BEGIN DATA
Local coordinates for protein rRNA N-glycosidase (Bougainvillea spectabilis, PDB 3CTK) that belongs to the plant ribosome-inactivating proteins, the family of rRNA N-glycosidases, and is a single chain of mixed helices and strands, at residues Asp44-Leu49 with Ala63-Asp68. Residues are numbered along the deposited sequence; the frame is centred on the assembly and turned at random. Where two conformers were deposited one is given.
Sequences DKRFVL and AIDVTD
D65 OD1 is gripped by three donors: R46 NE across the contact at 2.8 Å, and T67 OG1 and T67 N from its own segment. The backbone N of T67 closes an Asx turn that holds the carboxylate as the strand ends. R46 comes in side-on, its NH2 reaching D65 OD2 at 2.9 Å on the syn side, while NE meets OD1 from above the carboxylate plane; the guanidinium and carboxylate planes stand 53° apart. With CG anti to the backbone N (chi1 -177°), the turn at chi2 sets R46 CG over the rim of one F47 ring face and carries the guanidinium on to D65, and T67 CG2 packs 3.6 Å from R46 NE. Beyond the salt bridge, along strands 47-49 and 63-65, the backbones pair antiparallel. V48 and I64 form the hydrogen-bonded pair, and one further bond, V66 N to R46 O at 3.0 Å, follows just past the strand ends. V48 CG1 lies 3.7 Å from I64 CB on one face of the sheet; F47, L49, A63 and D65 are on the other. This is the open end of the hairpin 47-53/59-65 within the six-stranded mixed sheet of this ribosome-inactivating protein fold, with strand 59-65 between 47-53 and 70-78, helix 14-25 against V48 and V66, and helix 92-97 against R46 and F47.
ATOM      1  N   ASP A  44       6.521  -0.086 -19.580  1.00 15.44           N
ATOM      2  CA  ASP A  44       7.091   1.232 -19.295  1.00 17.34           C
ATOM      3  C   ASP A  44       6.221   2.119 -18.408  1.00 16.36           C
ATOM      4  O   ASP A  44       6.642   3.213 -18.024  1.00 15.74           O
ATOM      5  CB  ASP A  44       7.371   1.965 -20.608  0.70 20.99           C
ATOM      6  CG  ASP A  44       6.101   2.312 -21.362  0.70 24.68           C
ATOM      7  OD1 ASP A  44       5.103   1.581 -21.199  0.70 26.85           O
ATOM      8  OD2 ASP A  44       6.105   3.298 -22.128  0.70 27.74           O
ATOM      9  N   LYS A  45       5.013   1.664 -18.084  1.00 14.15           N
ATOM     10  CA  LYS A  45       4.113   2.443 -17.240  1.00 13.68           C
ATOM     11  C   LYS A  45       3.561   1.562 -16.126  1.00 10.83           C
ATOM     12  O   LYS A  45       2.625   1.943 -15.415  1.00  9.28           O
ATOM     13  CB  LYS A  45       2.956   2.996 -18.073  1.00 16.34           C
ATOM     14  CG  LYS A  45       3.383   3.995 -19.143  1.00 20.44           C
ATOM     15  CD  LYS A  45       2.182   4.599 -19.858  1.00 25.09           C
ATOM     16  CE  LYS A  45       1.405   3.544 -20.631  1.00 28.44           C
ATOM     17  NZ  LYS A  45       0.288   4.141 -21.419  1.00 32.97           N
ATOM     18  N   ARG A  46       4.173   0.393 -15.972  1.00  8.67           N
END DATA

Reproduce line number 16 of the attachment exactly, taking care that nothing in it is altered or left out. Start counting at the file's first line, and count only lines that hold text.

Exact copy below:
ATOM     13  CB  LYS A  45       2.956   2.996 -18.073  1.00 16.34           C